Temporal variation in the importance of a dominant consumer to stream nutrient cycling

N. A. Griffiths, Walter R. Hill

Research output: Contribution to journalArticlepeer-review


Animal excretion can be a significant nutrient flux within ecosystems, where it supports primary production and facilitates microbial decomposition of organic matter. The effects of excretory products on nutrient cycling have been documented for various species and ecosystems, but temporal variation in these processes is poorly understood. We examined variation in excretion rates of a dominant grazing snail, Elimia clavaeformis, and its contribution to nutrient cycling, over the course of 14 months in a well-studied, low-nutrient stream (Walker Branch, east Tennessee, USA). Biomass-specific excretion rates of ammonium varied over twofold during the study, coinciding with seasonal changes in food availability (measured as gross primary production) and water temperature (multiple linear regression, R 2 = 0.57, P = 0.053). The contribution of ammonium excretion to nutrient cycling varied with seasonal changes in both biological (that is, nutrient uptake rate) and physical (that is, stream flow) variables. On average, ammonium excretion accounted for 58% of stream water ammonium concentrations, 26% of whole-stream nitrogen demand, and 66% of autotrophic nitrogen uptake. Phosphorus excretion by Elimia was contrastingly low throughout the year, supplying only 1% of total dissolved phosphorus concentrations. The high average N:P ratio (89:1) of snail excretion likely exacerbated phosphorus limitation in Walker Branch. To fully characterize animal excretion rates and effects on ecosystem processes, multiple measurements through time are necessary, especially in ecosystems that experience strong seasonality.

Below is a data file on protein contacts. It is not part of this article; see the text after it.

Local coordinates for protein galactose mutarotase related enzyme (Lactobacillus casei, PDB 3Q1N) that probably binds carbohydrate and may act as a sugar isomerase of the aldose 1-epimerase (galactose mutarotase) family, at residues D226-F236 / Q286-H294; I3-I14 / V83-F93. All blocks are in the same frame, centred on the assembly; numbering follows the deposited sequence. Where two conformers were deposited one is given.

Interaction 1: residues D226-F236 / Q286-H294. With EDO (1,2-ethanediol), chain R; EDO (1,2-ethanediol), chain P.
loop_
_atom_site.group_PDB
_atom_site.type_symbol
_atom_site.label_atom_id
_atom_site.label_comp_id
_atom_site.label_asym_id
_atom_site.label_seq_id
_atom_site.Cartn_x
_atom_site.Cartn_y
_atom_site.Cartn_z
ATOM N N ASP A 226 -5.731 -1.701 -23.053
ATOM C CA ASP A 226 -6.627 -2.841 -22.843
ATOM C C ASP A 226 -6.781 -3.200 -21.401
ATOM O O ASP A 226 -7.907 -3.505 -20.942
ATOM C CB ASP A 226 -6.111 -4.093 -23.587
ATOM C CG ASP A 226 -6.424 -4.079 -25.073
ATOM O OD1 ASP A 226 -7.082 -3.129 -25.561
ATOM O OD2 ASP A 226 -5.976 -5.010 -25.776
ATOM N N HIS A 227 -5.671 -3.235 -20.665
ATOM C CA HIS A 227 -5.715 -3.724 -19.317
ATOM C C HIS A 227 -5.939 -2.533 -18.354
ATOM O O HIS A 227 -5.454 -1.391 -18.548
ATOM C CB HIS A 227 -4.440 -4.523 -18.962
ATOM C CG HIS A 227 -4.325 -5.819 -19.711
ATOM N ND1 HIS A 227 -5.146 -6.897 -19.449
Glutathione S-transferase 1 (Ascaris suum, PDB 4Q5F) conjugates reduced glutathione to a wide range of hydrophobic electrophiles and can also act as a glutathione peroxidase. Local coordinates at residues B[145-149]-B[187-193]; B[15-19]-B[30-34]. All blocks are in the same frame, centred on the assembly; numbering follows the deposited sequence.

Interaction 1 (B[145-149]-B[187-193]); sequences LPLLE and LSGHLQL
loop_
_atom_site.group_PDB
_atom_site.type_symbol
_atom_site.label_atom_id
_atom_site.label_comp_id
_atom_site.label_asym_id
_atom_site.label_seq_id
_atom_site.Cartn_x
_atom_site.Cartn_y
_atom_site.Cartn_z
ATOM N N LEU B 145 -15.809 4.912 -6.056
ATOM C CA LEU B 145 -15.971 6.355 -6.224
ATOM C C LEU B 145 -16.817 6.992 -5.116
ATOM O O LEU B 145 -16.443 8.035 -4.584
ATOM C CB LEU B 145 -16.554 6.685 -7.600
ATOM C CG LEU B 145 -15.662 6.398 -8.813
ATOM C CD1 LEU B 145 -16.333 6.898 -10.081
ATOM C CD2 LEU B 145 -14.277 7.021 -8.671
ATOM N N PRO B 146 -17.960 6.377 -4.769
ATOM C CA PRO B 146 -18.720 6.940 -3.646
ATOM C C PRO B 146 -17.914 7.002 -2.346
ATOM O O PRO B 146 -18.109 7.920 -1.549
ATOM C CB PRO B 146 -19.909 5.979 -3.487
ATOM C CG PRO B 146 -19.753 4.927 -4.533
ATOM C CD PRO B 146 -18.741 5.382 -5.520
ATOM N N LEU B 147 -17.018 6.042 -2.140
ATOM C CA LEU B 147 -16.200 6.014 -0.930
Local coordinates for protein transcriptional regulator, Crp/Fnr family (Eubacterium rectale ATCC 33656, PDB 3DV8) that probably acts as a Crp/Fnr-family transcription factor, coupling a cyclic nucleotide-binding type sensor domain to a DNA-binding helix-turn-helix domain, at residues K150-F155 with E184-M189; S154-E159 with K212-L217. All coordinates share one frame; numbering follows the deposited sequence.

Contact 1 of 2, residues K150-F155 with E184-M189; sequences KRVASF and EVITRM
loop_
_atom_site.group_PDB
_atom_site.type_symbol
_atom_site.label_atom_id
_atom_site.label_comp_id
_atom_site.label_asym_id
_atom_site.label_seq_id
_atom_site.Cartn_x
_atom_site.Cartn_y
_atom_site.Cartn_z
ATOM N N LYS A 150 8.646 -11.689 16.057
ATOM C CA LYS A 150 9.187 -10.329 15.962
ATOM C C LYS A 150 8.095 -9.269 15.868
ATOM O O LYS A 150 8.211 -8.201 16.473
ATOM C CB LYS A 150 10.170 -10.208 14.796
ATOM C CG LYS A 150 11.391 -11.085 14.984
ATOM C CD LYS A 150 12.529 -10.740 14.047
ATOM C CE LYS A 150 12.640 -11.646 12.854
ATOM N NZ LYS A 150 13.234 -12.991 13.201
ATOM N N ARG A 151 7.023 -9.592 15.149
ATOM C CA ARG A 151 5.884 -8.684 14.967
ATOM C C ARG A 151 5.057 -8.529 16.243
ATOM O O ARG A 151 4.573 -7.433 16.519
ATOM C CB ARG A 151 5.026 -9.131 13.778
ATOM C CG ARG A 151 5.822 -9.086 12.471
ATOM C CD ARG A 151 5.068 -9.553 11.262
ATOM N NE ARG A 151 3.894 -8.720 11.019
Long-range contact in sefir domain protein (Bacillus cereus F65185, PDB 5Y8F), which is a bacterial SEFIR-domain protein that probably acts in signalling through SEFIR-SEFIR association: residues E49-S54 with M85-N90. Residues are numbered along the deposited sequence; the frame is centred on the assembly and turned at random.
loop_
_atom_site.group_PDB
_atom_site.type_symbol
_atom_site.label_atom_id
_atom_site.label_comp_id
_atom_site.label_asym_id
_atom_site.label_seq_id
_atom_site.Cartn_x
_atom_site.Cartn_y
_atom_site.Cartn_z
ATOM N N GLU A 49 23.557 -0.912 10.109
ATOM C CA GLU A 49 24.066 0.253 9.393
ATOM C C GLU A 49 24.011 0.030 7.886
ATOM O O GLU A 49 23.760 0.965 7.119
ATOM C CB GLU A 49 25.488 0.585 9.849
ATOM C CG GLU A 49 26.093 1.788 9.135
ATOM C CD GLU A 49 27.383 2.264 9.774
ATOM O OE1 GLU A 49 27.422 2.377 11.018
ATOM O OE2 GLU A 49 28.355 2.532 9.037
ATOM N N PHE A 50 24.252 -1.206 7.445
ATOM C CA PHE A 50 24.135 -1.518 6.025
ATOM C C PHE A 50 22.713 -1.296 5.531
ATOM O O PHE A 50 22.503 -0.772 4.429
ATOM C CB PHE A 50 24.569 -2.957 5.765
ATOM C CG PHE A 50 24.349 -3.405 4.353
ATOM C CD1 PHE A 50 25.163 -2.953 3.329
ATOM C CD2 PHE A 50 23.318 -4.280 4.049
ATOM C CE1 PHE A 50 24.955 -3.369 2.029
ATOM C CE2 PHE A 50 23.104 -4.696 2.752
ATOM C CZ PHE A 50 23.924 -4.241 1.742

Original languageEnglish (US)
Pages (from-to)1169--1185
Issue number7
StatePublished - Nov 2014


  • INHS
  • snails
  • excretion
  • stream
  • nitrogen
  • nutrient spiraling
  • temporal variation
  • ammonium
  • uptake rate
  • consumer
  • phosphorus

ASJC Scopus subject areas

  • Ecology, Evolution, Behavior and Systematics
  • Ecology
  • Environmental Chemistry


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